Category Archives: World War II

Diego Garcia and the Fate of Its Its Indigenized Chagossian People

 

ONE = A Summary Report

Diego Garcia is part of the Chagos Atoll, a “group of seven atolls comprising more than 60 individual tropical islands in the Indian Ocean” (Jayaweera 2018). Though discovered in 1512 by the Portuguese explorer Pedro Mascarenhas, it was uninhabited till the French moved in and took over in 1783. The atoll passed to the British after the Napoleonic wars in 1814/15. Thereafter the atoll was administered from Mauritius and was considered part of its domain. Over the years the overseers and workers imported to work the plantations and settlements on the islands became indigenized as “Chagossians” and by the 1960s are said to have been around 1500 in number (note the imprecision).

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Filed under accountability, american imperialism, atrocities, British colonialism, British imperialism, centre-periphery relations, colonisation schemes, discrimination, economic processes, foreign policy, governance, historical interpretation, Indian Ocean politics, legal issues, life stories, Middle Eastern Politics, nationalism, politIcal discourse, power politics, Responsibility to Protect or R2P, security, self-reflexivity, sri lankan society, transport and communications, trauma, truth as casualty of war, unusual people, working class conditions, world events & processes, World War II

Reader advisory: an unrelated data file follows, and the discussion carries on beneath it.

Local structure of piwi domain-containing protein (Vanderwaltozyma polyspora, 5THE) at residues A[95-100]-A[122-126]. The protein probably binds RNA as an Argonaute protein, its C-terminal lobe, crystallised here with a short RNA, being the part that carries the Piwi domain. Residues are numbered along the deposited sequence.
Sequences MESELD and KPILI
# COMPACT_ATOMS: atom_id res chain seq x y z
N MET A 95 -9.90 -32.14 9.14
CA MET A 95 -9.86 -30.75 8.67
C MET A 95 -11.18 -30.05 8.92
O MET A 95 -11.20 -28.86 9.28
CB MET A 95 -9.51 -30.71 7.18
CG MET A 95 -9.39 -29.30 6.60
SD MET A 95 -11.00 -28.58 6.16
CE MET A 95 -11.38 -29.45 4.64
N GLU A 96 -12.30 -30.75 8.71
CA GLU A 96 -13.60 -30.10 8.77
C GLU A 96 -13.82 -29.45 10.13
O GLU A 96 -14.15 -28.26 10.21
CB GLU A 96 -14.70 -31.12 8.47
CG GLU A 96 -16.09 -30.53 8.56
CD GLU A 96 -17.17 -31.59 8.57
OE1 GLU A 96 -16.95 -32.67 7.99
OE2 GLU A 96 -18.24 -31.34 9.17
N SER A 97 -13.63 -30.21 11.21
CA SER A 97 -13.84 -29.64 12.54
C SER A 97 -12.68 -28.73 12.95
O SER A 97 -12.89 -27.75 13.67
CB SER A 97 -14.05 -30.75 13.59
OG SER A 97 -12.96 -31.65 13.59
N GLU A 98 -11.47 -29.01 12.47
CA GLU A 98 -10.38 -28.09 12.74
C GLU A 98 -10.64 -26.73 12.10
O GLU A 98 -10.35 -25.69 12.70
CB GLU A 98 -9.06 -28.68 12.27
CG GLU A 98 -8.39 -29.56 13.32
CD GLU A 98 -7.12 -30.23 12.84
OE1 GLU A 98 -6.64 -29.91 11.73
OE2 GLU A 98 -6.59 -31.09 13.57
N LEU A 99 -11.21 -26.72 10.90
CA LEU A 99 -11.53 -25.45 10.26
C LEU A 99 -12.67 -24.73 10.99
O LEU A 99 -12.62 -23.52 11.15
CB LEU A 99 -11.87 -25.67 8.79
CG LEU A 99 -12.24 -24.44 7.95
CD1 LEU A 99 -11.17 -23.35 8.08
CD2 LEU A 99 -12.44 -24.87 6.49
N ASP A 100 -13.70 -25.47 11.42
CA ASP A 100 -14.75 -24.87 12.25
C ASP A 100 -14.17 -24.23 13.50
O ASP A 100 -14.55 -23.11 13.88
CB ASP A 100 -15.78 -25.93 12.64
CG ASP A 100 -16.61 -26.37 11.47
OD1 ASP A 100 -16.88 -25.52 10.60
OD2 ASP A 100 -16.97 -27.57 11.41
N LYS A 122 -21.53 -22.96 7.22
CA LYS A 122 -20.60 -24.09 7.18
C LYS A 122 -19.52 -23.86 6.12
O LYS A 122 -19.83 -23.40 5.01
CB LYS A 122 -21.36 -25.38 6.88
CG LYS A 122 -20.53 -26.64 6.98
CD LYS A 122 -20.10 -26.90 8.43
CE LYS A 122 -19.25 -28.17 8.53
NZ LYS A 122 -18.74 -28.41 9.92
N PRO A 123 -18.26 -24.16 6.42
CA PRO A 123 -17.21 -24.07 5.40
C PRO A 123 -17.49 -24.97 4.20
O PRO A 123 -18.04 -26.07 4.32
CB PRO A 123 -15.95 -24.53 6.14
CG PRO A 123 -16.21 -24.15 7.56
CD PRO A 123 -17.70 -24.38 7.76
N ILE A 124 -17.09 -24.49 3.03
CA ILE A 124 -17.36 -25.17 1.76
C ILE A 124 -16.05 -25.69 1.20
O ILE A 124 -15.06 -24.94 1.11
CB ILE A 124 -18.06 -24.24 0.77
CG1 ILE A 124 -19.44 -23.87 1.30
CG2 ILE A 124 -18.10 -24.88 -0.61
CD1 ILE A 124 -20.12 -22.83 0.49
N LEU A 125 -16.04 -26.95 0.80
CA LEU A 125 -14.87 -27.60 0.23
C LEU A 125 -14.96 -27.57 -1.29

The Kandy Äsala Perahära by Lorna Dewaraja

Tissa Devendra, in The Island, 3 October 2018, with this title “Mirror of Civilisation” being a book review of  The Kandy Asala Maha Perahera – by Dr.Lorna Dewaraja (Vijitha Yapa Publications 2018)

 

In publishing this fine book, Vijitha Yapa has faithfully fulfilled the last wish that Dr. Dewaraja expressed to her family – to hand over to Vijitha Yapa the manuscript of her book on the Kandy Perahera. I now have the privilege of reviewing this publication.

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Filed under art & allure bewitching, British colonialism, cultural transmission, education, elephant tales, heritage, historical interpretation, landscape wondrous, life stories, religiosity, self-reflexivity, sri lankan society, the imaginary and the real, travelogue, unusual people, working class conditions, World War II

A Place to Savour: Coron Island, Philippines

Coron Island